Manhattan skyline, hair, suits, moistened lips... style.

Thursday, November 17, 2016

Reduced Shakespeare: "One Ham Manlet" is Serious Fun

Posted By on Thu, Nov 17, 2016 at 3:53 PM

If you only see one one-man Hamlet this season, make it One Ham Manlet. It's a joy for Shakespeare lovers, but also a fantastic entry point for skeptics, who think they should know a little something about the celebrated tragedy, but can't bring themselves to commit to the full four-hour show.

At 90-minutes Ryan Kathman's Manlet isn't an enormous time investment, and will leave many theater lovers wanting more. That's pretty much the definition of success.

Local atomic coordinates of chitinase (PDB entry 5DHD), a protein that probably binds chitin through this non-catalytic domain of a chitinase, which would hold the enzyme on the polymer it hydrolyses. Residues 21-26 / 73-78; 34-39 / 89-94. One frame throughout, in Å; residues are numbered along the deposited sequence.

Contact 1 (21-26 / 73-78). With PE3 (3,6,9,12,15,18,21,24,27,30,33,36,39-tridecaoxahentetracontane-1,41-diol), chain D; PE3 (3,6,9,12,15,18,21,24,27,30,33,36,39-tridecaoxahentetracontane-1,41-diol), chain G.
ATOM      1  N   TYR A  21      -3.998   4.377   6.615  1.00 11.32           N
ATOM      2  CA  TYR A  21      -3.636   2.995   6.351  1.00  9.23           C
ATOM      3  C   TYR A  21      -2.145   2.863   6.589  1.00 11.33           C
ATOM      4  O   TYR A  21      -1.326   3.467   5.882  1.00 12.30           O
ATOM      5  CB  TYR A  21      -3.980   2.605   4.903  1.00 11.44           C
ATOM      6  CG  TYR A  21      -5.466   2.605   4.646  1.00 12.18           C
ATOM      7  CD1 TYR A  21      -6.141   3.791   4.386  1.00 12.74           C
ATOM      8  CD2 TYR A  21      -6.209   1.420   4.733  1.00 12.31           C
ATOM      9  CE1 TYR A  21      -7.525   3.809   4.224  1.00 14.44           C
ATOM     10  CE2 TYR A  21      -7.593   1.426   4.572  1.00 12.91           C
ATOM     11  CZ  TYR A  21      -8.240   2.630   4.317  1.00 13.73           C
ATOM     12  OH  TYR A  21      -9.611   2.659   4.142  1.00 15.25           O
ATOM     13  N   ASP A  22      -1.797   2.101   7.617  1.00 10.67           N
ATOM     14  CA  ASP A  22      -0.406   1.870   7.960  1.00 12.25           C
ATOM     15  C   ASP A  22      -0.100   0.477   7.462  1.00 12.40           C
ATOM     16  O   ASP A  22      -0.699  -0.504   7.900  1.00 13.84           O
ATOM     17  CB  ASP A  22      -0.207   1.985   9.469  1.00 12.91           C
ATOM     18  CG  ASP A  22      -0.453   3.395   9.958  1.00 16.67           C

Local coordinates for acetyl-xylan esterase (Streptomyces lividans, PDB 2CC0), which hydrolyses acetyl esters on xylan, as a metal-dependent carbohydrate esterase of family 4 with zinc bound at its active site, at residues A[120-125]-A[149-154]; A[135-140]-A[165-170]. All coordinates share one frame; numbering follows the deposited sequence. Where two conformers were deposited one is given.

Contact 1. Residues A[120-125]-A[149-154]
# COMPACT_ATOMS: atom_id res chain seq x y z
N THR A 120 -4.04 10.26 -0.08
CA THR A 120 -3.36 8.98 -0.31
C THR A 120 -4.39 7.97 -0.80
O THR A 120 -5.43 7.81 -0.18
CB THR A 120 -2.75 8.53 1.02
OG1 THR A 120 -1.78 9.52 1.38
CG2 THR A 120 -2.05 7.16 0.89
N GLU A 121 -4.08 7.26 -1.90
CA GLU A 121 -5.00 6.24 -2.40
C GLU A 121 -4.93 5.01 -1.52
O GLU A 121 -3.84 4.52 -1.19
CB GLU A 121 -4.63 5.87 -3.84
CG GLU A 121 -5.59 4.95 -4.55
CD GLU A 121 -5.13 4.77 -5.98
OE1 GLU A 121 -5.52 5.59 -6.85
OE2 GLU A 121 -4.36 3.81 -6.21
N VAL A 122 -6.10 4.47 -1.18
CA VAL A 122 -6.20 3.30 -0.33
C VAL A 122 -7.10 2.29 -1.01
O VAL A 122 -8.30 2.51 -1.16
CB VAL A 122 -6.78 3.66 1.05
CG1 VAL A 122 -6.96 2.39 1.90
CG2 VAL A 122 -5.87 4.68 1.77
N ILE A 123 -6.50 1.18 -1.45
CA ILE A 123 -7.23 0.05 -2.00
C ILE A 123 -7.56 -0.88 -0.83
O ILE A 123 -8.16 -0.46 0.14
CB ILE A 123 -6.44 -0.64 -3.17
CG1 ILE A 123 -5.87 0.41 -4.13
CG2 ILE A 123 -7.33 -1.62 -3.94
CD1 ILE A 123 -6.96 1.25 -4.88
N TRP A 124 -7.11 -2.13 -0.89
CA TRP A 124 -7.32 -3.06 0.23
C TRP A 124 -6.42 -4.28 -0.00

Kathman, who developed, and stars in this solo tour de force had me from the show's opening when he... Dammit!

To say what he did would give it away and spoil the fun. This makes it difficult to talk about without letting a lot of cats out of their respective bags. So instead of getting too deep into it, I'm going to link back to this preview. It tells you just about everything you need to know about a funny, thoughtful, loving and somewhat irreverent take on the original man in black.

Good theatre of any kind results from good problem solving. Few things present more problems than doing Hamlet on a relative shoestring with a cast of one. One Ham Manlet's a solid primer in how to make theater theatrical, and take advantage of commercial theater's most underrated tools — audience imagination.

I'd see this one again, if I could.

Thursday, November 3, 2016

The House That Will Not Stand: Great Writing on Display at the Hattiloo

Posted By on Thu, Nov 3, 2016 at 2:17 PM